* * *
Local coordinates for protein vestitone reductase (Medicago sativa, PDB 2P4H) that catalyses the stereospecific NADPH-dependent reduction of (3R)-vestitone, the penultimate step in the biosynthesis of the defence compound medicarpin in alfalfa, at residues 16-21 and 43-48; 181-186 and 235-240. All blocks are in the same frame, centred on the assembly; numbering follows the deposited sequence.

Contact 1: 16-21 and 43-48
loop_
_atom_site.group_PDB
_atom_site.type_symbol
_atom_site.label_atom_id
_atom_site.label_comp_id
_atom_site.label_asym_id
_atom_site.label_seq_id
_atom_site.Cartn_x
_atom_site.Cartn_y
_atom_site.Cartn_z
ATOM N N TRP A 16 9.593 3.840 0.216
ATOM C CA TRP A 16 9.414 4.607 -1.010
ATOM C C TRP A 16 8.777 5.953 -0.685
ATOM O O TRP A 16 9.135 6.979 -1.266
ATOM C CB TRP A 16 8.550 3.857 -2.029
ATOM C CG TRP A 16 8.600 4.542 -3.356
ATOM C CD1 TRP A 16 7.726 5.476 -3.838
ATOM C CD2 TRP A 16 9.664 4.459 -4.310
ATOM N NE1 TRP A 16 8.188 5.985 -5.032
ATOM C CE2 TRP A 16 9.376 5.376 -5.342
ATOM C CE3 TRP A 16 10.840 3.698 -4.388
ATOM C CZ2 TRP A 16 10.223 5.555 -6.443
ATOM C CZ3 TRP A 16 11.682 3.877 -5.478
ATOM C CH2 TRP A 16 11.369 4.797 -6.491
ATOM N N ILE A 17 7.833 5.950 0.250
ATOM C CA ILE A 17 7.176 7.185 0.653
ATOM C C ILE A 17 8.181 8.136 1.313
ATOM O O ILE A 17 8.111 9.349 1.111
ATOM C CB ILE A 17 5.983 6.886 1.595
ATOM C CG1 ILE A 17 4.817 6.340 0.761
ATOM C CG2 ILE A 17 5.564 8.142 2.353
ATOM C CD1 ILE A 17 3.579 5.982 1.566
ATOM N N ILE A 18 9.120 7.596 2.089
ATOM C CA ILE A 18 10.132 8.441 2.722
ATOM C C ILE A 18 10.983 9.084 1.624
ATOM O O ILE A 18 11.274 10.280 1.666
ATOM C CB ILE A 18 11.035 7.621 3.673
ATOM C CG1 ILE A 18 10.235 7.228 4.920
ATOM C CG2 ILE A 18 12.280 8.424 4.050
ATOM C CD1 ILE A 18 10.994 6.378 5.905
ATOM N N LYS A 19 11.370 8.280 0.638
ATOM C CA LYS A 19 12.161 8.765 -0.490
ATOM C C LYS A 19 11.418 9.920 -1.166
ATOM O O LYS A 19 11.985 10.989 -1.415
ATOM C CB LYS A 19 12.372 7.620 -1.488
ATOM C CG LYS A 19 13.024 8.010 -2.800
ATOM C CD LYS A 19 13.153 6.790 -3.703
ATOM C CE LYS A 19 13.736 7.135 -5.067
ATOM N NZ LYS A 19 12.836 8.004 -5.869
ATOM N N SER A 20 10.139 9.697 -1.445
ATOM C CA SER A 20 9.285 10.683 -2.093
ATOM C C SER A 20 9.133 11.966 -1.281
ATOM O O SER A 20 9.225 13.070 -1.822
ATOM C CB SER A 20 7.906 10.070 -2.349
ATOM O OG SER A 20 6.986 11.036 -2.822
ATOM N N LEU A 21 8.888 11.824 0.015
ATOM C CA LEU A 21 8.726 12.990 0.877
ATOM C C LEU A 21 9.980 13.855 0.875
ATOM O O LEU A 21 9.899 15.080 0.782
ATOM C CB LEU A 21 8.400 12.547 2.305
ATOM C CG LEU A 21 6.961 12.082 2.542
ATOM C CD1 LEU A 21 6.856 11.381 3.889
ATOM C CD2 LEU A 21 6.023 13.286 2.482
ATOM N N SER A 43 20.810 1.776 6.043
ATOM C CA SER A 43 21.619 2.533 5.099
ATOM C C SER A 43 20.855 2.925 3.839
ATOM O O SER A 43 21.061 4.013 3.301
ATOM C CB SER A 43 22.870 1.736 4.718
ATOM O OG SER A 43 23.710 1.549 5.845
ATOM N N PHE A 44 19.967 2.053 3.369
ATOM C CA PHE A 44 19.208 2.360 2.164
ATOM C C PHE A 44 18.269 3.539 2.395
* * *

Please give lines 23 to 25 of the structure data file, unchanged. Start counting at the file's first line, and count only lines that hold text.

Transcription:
ATOM C CE3 TRP A 16 10.840 3.698 -4.388
ATOM C CZ2 TRP A 16 10.223 5.555 -6.443
ATOM C CZ3 TRP A 16 11.682 3.877 -5.478